Roman Abramovich's ruthless habit of firing Chelsea coaches PAYS OFF.

Chelsea owner Roman Abramovich has a long record of firing and hiring coaches but his ruthless approach PAYS OFF… Thomas Tuchel is the latest in a line of managers including Roberto Di Matteo, Rafa Benitez and Antonio Conte to deliver silverware

  • Roman Abramovich has changed managers 15 times since buying club in 2003
  • The Russian billionaire is often criticised for chopping and changing coaches
  • He has also spent over £110m on compensation payments to sacked coaches
  • But Chelsea fans seem happy enough as the trophy cabinet keeps on expanding 

There are few owners in football who can be said to be more trigger happy than Roman Abramovich, yet no-one could argue with the fact the Chelsea owner’s ruthless approach delivers results – and trophies.

Thomas Tuchel is the 15th managerial change the billionaire has made, at a cost of over £110 in compensation payments to unwanted coaches. 

Yet Saturday’s 1-0 win over Manchester City in the Champions League final was the 17th major trophy the Blues have won since he acquired the club in 2003.

Roman Abramovich is a ruthless owner but his Chelsea side keep on winning trophies

Tuchel only became Chelsea coach in January after Frank Lampard became the latest in a long line of managers to get the boot by Abramovich but the German has also upheld a tradition in getting instant success at Stamford Bridge.

Tuchel became the third Chelsea manager in Abramovich’s reign to hold a major European trophy aloft after taking over mid-season, following Roberto di Matteo in 2012 and Rafael Benitez in 2013. And let’s not forget that Avram Grant was a John Terry slip away from doing the same in 2008.

Plenty of other managers, such as Jose Mourinho, Antonio Conte, Carlo Ancelotti and Maurizio Sarri, have delivered silverware in quick turnarounds, even if their successes did not help them stay in the job for long.

Sportsmail takes a look at the many times Abramovich has won trophies so soon after dispensing with a manager.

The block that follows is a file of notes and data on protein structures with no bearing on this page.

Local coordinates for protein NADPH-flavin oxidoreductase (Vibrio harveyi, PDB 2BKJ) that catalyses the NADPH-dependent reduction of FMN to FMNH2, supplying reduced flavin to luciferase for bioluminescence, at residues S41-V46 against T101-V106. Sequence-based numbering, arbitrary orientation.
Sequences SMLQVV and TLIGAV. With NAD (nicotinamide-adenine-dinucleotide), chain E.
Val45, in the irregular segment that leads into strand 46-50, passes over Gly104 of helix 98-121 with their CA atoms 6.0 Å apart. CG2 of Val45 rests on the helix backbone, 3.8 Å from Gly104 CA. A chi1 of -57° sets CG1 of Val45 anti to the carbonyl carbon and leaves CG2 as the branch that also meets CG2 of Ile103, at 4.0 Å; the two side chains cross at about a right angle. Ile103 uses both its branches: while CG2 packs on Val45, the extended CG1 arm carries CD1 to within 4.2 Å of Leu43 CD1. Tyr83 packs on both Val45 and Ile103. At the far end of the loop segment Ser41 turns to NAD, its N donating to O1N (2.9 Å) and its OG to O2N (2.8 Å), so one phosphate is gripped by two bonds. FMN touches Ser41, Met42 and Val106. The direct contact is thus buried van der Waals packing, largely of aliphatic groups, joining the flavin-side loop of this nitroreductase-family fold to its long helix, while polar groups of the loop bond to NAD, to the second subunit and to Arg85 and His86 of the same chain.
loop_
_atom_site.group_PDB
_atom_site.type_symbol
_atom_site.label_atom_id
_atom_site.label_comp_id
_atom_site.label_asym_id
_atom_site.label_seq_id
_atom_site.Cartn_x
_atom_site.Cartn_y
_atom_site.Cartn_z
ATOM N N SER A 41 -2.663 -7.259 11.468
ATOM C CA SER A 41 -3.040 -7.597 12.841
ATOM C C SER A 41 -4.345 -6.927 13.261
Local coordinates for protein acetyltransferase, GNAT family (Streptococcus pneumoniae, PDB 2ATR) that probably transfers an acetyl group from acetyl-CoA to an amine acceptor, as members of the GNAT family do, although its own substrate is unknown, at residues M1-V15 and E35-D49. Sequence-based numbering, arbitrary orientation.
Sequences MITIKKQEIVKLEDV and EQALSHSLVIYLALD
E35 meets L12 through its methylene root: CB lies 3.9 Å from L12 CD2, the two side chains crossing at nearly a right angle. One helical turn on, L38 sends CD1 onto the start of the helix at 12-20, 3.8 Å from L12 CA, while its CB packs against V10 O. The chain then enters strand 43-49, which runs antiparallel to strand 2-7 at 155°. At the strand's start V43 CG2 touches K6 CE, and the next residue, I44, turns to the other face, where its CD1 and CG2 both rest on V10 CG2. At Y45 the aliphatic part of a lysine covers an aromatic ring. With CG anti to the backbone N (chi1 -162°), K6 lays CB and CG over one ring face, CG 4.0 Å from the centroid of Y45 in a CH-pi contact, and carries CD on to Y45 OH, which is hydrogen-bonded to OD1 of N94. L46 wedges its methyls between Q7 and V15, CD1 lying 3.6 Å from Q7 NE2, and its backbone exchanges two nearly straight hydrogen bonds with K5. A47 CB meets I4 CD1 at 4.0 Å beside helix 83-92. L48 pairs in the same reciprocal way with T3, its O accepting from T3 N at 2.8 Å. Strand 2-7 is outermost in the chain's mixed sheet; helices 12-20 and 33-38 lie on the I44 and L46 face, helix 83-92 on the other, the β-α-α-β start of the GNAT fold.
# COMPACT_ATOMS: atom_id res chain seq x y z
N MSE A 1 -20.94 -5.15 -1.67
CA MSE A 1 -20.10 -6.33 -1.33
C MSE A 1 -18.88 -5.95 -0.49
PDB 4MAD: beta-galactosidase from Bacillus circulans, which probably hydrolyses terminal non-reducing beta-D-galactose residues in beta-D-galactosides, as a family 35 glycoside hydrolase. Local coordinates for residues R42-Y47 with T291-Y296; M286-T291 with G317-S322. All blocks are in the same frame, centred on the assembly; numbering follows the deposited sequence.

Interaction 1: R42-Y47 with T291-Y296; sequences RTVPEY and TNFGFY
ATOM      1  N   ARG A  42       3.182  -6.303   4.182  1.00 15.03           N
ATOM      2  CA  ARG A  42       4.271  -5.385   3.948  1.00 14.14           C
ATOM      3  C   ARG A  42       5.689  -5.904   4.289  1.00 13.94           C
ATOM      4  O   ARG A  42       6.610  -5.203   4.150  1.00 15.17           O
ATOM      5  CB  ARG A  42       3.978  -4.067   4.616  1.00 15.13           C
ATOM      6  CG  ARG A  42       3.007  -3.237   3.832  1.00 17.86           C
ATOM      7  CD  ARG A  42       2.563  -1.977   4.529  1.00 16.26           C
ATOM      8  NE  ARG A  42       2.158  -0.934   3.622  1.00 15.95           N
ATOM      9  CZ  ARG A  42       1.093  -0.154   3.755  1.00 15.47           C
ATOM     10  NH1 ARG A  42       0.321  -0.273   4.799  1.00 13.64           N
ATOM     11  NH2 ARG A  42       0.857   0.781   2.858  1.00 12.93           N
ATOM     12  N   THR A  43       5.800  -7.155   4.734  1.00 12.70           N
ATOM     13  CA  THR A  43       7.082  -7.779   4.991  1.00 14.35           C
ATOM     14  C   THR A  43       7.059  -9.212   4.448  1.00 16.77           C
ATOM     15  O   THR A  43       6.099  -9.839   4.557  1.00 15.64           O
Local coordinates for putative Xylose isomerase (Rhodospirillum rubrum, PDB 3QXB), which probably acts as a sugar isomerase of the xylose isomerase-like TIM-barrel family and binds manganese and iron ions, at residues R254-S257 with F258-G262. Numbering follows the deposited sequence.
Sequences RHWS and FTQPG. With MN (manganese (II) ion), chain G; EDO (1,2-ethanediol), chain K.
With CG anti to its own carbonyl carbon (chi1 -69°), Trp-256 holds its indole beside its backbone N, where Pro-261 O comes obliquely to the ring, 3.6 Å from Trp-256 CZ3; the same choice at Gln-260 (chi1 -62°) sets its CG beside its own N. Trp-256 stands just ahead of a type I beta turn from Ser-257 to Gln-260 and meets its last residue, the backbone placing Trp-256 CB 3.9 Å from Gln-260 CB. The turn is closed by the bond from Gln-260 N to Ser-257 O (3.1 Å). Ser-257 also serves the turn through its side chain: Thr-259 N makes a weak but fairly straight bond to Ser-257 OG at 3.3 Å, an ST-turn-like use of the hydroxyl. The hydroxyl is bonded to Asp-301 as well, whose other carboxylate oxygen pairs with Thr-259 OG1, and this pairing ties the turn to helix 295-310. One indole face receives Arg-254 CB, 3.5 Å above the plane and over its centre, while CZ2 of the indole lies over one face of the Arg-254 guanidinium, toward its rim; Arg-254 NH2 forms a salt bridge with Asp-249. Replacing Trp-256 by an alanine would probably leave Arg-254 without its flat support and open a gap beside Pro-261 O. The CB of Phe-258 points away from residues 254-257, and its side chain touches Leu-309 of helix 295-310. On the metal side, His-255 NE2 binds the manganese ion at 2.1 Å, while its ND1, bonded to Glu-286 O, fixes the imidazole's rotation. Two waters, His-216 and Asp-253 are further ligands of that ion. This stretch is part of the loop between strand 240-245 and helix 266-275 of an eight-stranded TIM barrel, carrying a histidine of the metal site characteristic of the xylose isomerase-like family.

Abramovich, pictured with captain Cesar Azpilicueta, has won 17 major honours with Chelsea

RANIERI OUT, MOURINHO IN

It might seem hard to believe, but Claudio Ranieri spent almost four seasons at Stamford Bridge, the longest single stint any coach has had at the club in the 21st century.

The Italian stayed in the job when Abramovich bought Chelsea and had a pretty solid showing, coming second in the Premier League while reaching the Champions League semi-finals.

Claudio Ranieri was the first manager to work under Abramovich – and the first to be sacked

Jose Mourinho was the first Chelsea manager to win silverware for billionaire Abramovich

But Chelsea’s new owner had not come to London to come second and he fired Ranieri to bring in the next big star on the managerial scene, Jose Mourinho.

The self-proclaimed special one delivered at the first time of asking, winning Chelsea’s first league title in 50 years and also lifting the League Cup. 

Chelsea retained the Premier League the following season and won the FA Cup in Mourinho’s third campaign while just missing out on the league title but after a poor start to his fourth season he was gone.

VILLAS-BOAS OUT, DI MATTEO IN

Abramovich looked to another dashing upstart Portuguese coach in Andre Villas-Boas in 2011, paying £13m in compensation to Porto to get his man.

But Villas-Boas’ bid to turn an ageing side containing dressing room heavyweights like John Terry and Didier Drogba into an intense, high-pressing unit did not go to plan and he was sacked the following March, with the Blues fifth in the table.

Chelsea paid over £13m to get Andre Villas-Boas from Porto but sacked him after eight months

Roberto di Matteo was an unlikely figure to deliver Chelsea’s first Champions League in 2012

Abramovich opted for a much-loved former player to lighten the mood at the club and Roberto di Matteo, who had been Villas-Boas’ assistant, proved to be a perfect fit.

Little more than two months later he had led Chelsea to their first ever Champions League gong after epic wins over Napoli and Barcelona plus a shootout win over Bayern Munich in the final in the Bavarians’ own stadium.

Di Matteo also lifted the FA Cup with Chelsea, his side beating Liverpool at Wembley 15 years after he had won the same trophy as a player, scoring a stunning goal in the final against Middlesbrough.  

DI MATTEO OUT, BENITEZ IN

The former midfielder may have been the right man to detoxify Chelsea but the limits of his coaching ability became evident as his side crashed out of the Champions League group stage and floundered in the Premier League too.